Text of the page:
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Models of chronic disease management in primary care for patients with mild-to-moderate asthma or COPD: a narrative review

Josephine M Cranston, Alan J Crockett, John R Moss, Robert W Pegram and Nigel P Stocks
Med J Aust 2008; 188 (8 Suppl): S50.
Published online: 2008-04-21

Abstract

Objective: To review the literature for any promising strategies for the primary care management of mild-to-moderate asthma and chronic obstructive pulmonary disease (COPD) in adults.

Methods: Using “MeSH” terms for COPD, asthma and primary health care, we conducted an extensive literature search for relevant meta-analyses, systematic reviews, narrative reviews, reports and individual studies. Grey literature was also included. We chose a narrative review approach because of substantial heterogeneity of study designs in the literature.

Results: 1119 articles of potential relevance were retained, of which 246 were included in our review. There was insufficient evidence to determine whether general practitioners with a special interest (GPwSI) in respiratory care improved the diagnosis and management of mild-to-moderate COPD. An asthma service involving GPwSI increased respiratory drug costs but reduced the costs for less specific drugs. No clear benefit has been shown for practice nurse-run asthma clinics in primary care compared with usual care in altering asthma morbidity, quality of life, lung function or medication use. Evidence to determine the effectiveness of practice nurse-run COPD clinics could not be found. Self-management education, GP review and action plans may produce short-term benefits for asthma patients, particularly those with moderate-to-severe disease, but the evidence for a similar approach to patients with mild-to-moderate COPD is equivocal. There has been poor uptake of respiratory clinical guidelines relevant to primary care — partly because most guidelines are based on moderate-to-severe disease. Spirometry programs in primary care are useful for differential diagnosis of asthma and COPD. Spirometry may alter the management of mild asthma, but there is a lack of evidence that it alters the management of COPD in primary care.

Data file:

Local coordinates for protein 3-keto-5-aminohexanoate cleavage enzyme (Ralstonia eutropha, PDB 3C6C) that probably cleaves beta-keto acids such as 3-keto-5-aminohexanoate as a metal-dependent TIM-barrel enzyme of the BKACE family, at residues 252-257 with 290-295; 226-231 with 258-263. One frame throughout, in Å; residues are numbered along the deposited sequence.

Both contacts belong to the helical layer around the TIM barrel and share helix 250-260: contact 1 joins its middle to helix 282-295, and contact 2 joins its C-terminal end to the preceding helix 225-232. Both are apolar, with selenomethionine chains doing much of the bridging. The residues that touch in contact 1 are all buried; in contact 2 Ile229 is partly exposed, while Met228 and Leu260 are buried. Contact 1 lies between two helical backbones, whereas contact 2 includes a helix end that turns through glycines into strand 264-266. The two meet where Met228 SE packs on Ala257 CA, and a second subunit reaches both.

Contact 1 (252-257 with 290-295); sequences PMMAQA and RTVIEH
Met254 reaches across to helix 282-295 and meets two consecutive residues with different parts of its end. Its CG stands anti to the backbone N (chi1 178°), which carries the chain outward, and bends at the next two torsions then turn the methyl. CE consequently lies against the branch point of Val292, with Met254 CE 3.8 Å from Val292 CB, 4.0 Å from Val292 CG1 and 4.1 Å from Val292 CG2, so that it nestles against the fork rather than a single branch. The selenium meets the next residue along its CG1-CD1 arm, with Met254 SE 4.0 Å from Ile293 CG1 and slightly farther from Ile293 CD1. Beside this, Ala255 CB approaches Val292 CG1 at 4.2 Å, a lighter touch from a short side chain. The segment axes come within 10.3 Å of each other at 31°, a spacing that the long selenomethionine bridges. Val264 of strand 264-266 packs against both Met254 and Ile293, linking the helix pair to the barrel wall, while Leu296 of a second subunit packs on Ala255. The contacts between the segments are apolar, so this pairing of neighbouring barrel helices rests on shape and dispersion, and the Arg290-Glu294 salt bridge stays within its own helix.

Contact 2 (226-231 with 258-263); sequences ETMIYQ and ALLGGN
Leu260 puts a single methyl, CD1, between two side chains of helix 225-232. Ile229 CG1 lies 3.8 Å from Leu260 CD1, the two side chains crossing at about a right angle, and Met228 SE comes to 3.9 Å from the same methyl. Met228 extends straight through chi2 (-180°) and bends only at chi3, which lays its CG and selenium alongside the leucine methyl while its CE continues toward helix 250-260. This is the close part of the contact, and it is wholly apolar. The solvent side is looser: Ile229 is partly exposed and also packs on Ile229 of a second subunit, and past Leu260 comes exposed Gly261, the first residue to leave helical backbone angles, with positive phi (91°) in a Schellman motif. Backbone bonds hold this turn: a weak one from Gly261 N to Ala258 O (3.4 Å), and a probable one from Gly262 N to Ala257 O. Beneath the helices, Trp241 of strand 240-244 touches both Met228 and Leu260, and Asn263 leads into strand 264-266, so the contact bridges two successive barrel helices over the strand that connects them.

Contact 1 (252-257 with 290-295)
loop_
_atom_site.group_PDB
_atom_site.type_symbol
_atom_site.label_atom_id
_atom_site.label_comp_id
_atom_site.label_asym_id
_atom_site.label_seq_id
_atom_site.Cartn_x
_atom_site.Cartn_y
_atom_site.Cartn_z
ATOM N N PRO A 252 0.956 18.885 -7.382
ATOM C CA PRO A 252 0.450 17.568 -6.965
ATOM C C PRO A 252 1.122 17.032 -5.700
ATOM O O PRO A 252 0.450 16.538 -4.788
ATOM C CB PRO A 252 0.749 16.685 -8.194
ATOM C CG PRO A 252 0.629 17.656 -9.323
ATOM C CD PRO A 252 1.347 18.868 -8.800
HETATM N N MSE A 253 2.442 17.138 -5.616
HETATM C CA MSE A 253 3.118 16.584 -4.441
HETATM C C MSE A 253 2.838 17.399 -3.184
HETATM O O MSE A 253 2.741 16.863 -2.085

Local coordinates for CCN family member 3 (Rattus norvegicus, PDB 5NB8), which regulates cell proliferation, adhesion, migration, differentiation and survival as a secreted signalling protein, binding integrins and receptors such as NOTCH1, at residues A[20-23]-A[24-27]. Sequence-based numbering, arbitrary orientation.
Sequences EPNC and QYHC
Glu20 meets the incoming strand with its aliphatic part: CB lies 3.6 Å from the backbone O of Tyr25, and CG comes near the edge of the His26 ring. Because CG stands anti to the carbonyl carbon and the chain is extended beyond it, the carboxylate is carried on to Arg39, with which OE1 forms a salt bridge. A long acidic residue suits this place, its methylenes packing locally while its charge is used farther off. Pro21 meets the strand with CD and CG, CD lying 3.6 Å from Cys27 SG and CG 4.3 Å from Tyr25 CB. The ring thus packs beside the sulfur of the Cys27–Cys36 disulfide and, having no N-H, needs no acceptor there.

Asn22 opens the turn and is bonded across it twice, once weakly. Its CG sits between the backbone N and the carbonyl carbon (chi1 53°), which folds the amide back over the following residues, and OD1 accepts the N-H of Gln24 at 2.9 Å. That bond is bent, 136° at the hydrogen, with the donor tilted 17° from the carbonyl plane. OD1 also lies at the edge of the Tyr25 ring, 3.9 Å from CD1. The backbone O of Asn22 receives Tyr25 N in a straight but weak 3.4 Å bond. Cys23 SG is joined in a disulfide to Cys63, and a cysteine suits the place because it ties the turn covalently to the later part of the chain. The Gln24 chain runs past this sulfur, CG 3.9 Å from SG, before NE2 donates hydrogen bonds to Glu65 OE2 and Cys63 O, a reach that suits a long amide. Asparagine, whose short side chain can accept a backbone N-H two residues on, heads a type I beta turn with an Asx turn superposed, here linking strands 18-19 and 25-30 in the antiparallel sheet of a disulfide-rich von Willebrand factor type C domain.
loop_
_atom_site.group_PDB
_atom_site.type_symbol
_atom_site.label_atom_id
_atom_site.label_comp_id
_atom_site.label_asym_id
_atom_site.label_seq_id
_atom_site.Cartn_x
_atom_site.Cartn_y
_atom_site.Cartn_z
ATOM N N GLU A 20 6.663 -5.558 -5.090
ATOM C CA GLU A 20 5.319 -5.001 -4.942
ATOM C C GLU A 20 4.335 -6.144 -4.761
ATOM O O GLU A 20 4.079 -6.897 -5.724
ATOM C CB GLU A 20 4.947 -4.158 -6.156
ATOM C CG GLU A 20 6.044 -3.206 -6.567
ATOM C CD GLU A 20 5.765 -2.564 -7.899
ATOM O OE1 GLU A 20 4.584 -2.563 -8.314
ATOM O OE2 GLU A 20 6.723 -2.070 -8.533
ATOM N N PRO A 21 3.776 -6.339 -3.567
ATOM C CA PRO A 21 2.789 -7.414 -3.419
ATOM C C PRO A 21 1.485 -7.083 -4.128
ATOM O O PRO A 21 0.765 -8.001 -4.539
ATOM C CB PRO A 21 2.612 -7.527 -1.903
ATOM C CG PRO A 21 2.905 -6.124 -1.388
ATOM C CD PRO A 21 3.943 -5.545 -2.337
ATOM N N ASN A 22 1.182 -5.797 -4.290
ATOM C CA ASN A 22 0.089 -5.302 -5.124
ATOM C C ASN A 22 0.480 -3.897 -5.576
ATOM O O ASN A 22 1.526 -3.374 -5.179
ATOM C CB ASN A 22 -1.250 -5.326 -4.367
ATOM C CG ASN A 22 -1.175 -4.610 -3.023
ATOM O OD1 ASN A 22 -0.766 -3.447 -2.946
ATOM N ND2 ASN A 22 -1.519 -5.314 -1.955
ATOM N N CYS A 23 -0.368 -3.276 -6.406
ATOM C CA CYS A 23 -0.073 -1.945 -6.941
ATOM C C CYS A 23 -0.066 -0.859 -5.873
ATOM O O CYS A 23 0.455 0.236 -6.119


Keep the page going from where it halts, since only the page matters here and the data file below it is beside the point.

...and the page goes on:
Conclusion: The role of primary health care in management of mild-to-moderate asthma and COPD requires further investigation using randomised controlled trials.

We report summary information from a narrative review of models of chronic disease management for mild-to-moderate asthma and chronic obstructive pulmonary disease (COPD) in adults in primary care. We chose a narrative review approach because the substantial heterogeneity of study designs in the literature precluded a meta-analysis. A narrative review is a process of synthesising primary studies to explore heterogeneity descriptively rather than statistically.1

Mild-to-moderate asthma and COPD are significant health problems that require the development of interventions aimed at moderating their progress into seriously disabling conditions. Primary health care, with general practice providing a central role, is the first and often only point of contact for patients with these conditions within the Australian health system.2,3 Thus, primary care is where the best current opportunity exists to modify the natural history of the disease process before serious ill health and disability become established. In addition, health care programs and initiatives designed to detect and manage mild-to-moderate chronic illness can be recognised and evaluated to determine their uptake, effectiveness and cost, and provide an evidence base for future health care.